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How I Built an API with Mux, Go, PostgreSQL, and GORM

aspittel profile image Ali Spittel Updated on ・7 min read

I've been seeing a lot of discussion about how fast Go is. According to the Benchmark Game Go is much faster than Node, somewhat faster than Java, and runs laps around Python and Ruby. Despite the performance level, Go still has a relatively nice developer experience. Semicolons are implicit, some typing is inferred, and the non-object oriented nature makes it more flexible. That's not even mentioning the built-in concurrency! I decided that I wanted to build something in Go to see if it would be a viable programming language for my apps in the future.

Setup

I first had to download Go on to my computer. Downloading it via the Go site didn't work on my computer -- it kept hanging and freezing. I ended up trying to install it via Homebrew. When you install Go, you also have to set up a $GOPATH on your computer which declares the workspace where you will create your Go projects. I had some difficulties getting this to work properly. Eventually, I added the following to my .zshrc which ended up working.

export GOPATH=$HOME/go
export GOROOT=/usr/local/opt/go/libexec
export PATH=$PATH:$GOPATH/bin
export PATH=$PATH:$GOROOT/bin

I then wrote my code in $HOME/go/src/github.com/user/rest-api according to the recommendations in the How to Write Go Code tutorial on the Golang website.

Getting Started

I started out using the Try Go tutorial on the Go website. It was a good intro tutorial, and I liked the interactive nature of it. I ended up feeling pretty comfortable with it after that simple introduction. To me, Go feels like a mash-up of C++, Python, and JavaScript. It didn't feel overly foreign to me like some languages have!

Final Project

I felt pretty comfortable moving on to more advanced concepts -- in this case I wanted to build an API. I've been leaning heavily towards microservice apps for the past year or so, and since my focus now is on web applications I wanted to build something web-based. I struggle to keep track of awesome coding articles to send to people, so I wanted to build a tool that would allow people to keep track of and shout out awesome articles that they find.

I will admit that I went straight into the final project after reading the documentation for the tools rather than going through tutorials like I normally do -- Go felt really comfortable to me, though I'm sure experts would have a bunch of improvements for me!

I started out with a hard-coded API with only a couple items in it -- similar to Francis Sunday's awesome tutorial. Through that article, I found Gorilla Mux which aids in routing in Go. The language has a built-in server, so I didn't have to add much code for that functionality.

I then wanted to add in a database. I use PostgreSQL for pretty much everything. I am super-reliant on its JSON and Array fields, but I prefer relational databases. I also prefer using ORMs in my apps, since they usually make querying more elegant syntactically. I found GORM, which was awesome to work with. It doesn't have all of the Postgres features built in, but I found it easy enough to implement my desired features just using the "pq" Go package.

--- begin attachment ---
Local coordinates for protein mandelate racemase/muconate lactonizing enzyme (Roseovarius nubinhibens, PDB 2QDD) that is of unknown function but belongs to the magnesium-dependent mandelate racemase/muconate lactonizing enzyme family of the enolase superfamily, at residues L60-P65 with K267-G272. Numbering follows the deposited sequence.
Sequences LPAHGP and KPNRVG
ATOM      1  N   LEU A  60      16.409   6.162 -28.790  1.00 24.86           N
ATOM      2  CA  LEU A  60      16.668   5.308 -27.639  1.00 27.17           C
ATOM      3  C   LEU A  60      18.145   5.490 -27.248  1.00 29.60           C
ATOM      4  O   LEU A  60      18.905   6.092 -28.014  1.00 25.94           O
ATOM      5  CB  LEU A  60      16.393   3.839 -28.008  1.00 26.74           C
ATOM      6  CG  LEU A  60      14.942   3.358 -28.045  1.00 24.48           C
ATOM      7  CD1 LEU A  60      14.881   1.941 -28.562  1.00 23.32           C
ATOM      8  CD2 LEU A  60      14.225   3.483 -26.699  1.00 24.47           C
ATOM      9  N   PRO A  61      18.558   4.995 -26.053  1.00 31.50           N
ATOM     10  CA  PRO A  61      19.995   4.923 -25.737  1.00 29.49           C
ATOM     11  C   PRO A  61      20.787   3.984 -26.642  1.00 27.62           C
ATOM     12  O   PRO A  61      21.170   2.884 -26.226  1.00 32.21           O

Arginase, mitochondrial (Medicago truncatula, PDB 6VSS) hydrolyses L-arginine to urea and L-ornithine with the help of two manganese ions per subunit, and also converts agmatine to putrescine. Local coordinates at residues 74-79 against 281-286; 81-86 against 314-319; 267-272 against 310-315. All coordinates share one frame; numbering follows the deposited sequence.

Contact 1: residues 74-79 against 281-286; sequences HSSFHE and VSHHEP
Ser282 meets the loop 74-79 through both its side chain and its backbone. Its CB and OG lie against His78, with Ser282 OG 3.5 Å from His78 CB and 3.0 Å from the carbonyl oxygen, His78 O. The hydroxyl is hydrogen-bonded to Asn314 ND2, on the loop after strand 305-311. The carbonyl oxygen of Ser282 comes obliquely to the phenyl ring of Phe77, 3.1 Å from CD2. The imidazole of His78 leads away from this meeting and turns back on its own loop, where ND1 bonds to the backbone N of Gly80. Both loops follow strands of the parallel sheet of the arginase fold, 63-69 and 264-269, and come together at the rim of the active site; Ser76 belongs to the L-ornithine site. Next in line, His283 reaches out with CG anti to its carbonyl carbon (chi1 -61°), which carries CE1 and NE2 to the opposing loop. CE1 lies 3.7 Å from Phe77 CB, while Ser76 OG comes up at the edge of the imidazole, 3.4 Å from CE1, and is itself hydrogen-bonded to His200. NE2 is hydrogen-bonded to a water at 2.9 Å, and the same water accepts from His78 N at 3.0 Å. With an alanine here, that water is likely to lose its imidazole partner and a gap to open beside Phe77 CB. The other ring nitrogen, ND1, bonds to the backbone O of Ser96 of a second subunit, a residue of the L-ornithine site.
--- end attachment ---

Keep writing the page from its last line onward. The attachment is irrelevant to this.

Since there aren't a ton of resources on creating APIs with this stack in Go, I want to walk through my code a little bit more than I usually do.

After importing my dependencies, I defined a struct. Structs are "collections of fields". Though Go isn't object-oriented, structs to me feel somewhat class-like. You're defining a blueprint and then creating instances of it in your code. I wanted a couple fields in my API: the link for the resource, its name, its author, a description, and tags associated with it. GORM and Postgres added in the created_at, updated_at, deleted_at, and id fields as well on the output side. The only tricky field is for tags -- I ended up using the StringArray from pq since that wasn't built into GORM as far as I could tell.

type Resource struct {
    gorm.Model

    Link        string
    Name        string
    Author      string
    Description string
    Tags        pq.StringArray `gorm:"type:varchar(64)[]"`
}

Next, I wrote my main function. This function is run automatically when the program is run and it starts off the other actions in your program. I started off with creating my Mux router which will simplify the url routing in the application. I then set a global variable for the database connection, so that I could use it throughout my app. I did some error handling as well in case I couldn't connect to the database. I used os.Getenv to interact with environmental variables set in my .env file. This also allowed me to deploy my app pretty easily at the end! I also migrated my database using GORM, so that no matter the database I was using, the schema would be correct when I started up my app.

Then, I implemented the routes for my app. I only had four that I initially wanted to create -- GET all, GET one, POST, and DELETE. I may also add a PUT for updating at some point as well. I like the routing that Mux offers, it is simple and clean.

Finally, I started the server on the last line of the main function -- it just specifies the port and router to use. It also specifies to log the error before shutting down the server.

var db *gorm.DB
var err error

func main() {